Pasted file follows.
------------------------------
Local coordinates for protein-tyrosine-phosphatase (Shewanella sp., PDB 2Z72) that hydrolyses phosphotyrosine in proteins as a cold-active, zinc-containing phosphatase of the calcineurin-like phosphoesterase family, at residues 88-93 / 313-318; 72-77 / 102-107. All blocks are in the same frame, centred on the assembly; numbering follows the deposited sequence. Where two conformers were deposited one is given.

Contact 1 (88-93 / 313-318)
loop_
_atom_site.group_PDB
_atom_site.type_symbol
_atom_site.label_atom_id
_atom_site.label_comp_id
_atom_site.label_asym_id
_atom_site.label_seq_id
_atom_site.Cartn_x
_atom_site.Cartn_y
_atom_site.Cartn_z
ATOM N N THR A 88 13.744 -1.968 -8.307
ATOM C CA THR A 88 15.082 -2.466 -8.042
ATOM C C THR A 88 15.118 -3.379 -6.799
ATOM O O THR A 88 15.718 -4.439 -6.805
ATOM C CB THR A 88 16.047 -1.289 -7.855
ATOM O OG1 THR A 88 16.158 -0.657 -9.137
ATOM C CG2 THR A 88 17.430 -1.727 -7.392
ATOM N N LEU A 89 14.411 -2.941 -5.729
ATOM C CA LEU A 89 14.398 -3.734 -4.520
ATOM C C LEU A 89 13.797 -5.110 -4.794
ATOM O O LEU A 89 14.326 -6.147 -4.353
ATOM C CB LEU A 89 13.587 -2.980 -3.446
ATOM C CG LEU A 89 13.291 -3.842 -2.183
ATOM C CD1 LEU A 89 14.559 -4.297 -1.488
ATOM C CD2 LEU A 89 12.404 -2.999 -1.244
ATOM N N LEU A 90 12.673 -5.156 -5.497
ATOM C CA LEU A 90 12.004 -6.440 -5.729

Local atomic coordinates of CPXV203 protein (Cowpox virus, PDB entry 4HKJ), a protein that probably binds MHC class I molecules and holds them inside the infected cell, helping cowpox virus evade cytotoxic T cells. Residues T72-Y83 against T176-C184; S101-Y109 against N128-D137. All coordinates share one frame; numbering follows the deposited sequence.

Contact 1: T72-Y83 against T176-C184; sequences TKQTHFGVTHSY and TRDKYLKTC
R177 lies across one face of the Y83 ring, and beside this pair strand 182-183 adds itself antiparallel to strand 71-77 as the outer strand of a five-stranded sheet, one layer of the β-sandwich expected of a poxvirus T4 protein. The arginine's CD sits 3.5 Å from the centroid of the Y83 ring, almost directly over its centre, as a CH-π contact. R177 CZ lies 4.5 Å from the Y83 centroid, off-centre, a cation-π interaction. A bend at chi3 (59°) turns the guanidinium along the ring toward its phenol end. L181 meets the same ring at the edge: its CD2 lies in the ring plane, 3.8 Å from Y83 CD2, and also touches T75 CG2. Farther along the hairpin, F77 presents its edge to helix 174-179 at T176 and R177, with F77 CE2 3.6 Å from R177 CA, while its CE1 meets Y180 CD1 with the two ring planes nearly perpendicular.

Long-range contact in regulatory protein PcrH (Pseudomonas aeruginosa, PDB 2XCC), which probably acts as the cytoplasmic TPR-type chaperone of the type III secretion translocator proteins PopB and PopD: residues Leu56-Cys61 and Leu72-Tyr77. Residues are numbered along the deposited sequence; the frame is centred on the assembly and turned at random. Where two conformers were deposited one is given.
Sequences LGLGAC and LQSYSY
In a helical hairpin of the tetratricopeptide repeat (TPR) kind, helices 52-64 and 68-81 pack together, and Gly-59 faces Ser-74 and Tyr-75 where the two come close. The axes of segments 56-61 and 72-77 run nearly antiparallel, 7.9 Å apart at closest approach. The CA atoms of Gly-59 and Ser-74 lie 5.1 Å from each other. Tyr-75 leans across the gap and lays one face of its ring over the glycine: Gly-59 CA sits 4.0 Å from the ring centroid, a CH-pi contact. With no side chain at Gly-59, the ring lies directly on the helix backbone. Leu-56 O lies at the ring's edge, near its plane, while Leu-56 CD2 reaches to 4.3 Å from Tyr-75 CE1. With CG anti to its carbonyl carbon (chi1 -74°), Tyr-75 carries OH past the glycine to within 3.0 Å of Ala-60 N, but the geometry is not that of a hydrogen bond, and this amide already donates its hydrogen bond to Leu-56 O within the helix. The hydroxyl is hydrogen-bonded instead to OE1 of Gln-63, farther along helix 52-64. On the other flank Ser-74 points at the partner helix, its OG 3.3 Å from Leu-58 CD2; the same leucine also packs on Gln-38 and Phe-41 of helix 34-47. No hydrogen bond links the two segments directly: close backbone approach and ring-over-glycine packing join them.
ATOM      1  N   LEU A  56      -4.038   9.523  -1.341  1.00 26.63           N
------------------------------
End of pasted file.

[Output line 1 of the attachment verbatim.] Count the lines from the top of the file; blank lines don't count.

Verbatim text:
Local coordinates for protein-tyrosine-phosphatase (Shewanella sp., PDB 2Z72) that hydrolyses phosphotyrosine in proteins as a cold-active, zinc-containing phosphatase of the calcineurin-like phosphoesterase family, at residues 88-93 / 313-318; 72-77 / 102-107. All blocks are in the same frame, centred on the assembly; numbering follows the deposited sequence. Where two conformers were deposited one is given.